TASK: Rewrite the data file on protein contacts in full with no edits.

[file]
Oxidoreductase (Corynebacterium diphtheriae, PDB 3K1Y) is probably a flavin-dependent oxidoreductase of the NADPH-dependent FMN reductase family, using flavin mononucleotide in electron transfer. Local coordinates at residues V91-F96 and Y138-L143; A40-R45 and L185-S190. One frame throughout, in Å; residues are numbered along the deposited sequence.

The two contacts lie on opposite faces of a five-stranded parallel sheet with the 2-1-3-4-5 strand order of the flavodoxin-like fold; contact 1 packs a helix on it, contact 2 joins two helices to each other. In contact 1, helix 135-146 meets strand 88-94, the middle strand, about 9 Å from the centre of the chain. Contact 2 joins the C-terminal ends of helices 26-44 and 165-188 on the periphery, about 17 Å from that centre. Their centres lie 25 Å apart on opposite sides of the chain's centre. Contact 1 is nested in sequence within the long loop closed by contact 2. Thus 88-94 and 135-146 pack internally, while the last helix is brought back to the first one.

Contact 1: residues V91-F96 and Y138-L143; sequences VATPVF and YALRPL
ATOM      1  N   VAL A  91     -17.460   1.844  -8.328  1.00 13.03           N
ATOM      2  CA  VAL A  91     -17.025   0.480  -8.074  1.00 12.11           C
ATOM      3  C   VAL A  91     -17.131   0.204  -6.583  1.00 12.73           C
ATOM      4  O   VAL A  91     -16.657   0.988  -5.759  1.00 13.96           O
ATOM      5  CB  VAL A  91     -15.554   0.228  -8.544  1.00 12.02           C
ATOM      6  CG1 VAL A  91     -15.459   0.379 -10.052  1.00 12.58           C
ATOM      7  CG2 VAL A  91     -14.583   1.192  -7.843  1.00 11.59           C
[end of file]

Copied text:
Oxidoreductase (Corynebacterium diphtheriae, PDB 3K1Y) is probably a flavin-dependent oxidoreductase of the NADPH-dependent FMN reductase family, using flavin mononucleotide in electron transfer. Local coordinates at residues V91-F96 and Y138-L143; A40-R45 and L185-S190. One frame throughout, in Å; residues are numbered along the deposited sequence.

The two contacts lie on opposite faces of a five-stranded parallel sheet with the 2-1-3-4-5 strand order of the flavodoxin-like fold; contact 1 packs a helix on it, contact 2 joins two helices to each other. In contact 1, helix 135-146 meets strand 88-94, the middle strand, about 9 Å from the centre of the chain. Contact 2 joins the C-terminal ends of helices 26-44 and 165-188 on the periphery, about 17 Å from that centre. Their centres lie 25 Å apart on opposite sides of the chain's centre. Contact 1 is nested in sequence within the long loop closed by contact 2. Thus 88-94 and 135-146 pack internally, while the last helix is brought back to the first one.

Contact 1: residues V91-F96 and Y138-L143; sequences VATPVF and YALRPL
ATOM      1  N   VAL A  91     -17.460   1.844  -8.328  1.00 13.03           N
ATOM      2  CA  VAL A  91     -17.025   0.480  -8.074  1.00 12.11           C
ATOM      3  C   VAL A  91     -17.131   0.204  -6.583  1.00 12.73           C
ATOM      4  O   VAL A  91     -16.657   0.988  -5.759  1.00 13.96           O
ATOM      5  CB  VAL A  91     -15.554   0.228  -8.544  1.00 12.02           C
ATOM      6  CG1 VAL A  91     -15.459   0.379 -10.052  1.00 12.58           C
ATOM      7  CG2 VAL A  91     -14.583   1.192  -7.843  1.00 11.59           C